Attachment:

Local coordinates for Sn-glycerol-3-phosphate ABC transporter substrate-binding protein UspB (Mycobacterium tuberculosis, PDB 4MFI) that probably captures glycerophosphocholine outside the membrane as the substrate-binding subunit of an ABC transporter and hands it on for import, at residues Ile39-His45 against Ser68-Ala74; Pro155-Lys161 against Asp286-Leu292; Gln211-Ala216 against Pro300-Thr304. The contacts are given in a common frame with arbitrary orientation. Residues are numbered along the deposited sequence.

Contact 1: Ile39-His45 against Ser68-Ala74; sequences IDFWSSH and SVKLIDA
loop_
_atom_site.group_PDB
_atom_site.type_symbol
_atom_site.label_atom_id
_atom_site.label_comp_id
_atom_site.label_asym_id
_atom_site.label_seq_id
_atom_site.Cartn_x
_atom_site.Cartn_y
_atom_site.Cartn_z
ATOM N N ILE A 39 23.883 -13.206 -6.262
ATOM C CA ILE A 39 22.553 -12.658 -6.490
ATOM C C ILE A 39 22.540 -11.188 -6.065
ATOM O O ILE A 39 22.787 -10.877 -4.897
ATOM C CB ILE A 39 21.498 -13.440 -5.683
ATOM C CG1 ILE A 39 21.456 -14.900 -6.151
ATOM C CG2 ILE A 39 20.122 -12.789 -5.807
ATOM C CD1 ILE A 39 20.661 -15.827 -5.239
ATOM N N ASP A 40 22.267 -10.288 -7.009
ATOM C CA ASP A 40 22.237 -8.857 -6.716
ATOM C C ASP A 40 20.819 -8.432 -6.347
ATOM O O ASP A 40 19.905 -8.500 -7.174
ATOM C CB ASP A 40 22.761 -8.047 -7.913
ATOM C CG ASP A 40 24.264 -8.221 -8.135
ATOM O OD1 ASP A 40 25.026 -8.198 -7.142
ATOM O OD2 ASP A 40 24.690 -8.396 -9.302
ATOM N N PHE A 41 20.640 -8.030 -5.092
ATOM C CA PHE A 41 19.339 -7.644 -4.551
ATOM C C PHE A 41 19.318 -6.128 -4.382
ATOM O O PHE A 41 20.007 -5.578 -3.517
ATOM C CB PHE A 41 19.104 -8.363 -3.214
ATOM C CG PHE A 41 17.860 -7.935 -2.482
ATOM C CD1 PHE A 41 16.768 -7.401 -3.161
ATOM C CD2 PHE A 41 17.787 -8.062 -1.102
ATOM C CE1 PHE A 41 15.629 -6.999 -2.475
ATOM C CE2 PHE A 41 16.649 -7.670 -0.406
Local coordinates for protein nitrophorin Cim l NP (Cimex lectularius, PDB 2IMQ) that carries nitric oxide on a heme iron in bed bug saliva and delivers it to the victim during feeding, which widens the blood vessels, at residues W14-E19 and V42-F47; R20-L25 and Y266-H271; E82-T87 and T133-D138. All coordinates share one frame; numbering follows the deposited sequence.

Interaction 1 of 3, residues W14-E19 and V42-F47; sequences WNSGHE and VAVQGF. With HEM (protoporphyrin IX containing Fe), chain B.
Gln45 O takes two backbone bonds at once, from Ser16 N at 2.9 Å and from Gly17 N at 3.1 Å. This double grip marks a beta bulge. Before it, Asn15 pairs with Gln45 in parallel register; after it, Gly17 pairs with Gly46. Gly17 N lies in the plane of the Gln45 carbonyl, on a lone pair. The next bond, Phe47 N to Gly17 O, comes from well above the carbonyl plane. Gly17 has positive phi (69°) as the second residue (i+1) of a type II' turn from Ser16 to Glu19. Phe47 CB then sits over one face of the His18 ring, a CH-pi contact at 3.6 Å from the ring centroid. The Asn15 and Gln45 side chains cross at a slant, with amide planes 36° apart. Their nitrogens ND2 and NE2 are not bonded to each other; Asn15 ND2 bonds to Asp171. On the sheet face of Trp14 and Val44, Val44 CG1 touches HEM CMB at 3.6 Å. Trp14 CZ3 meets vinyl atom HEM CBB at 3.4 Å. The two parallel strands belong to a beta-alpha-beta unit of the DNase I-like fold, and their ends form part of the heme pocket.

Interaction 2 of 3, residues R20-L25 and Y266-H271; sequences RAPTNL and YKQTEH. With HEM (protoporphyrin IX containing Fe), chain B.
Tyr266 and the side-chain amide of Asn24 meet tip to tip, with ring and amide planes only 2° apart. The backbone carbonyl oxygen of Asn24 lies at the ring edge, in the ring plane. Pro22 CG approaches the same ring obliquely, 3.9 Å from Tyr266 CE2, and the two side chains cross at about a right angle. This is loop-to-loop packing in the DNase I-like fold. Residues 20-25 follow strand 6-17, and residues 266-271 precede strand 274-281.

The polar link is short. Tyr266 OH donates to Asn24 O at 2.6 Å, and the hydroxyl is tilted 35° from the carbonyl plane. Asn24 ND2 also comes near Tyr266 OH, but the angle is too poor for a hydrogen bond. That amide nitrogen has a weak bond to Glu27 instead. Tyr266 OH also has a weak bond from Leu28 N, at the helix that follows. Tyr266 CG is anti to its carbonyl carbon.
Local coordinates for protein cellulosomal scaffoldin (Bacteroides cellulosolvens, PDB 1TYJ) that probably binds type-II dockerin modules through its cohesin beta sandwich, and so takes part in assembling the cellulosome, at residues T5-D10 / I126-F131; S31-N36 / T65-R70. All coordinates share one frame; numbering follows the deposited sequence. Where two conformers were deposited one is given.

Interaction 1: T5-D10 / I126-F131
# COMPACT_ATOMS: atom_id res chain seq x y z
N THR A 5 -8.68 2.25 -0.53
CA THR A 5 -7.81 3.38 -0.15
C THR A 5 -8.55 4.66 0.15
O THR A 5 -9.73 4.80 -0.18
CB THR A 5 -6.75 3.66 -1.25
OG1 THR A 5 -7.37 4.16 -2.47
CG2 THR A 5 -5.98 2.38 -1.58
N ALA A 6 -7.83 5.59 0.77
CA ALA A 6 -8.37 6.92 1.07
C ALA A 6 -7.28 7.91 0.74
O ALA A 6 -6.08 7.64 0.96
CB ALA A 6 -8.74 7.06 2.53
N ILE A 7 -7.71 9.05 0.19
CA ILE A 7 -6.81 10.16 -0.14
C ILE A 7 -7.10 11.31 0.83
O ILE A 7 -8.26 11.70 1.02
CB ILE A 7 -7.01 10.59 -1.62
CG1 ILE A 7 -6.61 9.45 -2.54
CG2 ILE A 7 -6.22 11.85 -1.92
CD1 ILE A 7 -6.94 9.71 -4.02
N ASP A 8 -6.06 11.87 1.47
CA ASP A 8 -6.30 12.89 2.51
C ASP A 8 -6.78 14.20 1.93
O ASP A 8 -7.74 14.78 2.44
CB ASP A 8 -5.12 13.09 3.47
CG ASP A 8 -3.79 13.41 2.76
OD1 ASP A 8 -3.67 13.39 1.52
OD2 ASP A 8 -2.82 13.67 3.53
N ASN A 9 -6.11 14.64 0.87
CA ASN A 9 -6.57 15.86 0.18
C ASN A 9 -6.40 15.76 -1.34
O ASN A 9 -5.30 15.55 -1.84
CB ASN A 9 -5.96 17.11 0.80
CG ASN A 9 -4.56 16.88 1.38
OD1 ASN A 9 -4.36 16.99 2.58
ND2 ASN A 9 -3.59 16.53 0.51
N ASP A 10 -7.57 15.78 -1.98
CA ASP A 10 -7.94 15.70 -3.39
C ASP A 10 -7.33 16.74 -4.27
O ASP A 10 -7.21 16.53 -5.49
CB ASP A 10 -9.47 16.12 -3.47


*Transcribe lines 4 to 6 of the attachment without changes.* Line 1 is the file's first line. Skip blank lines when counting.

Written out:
_atom_site.group_PDB
_atom_site.type_symbol
_atom_site.label_atom_id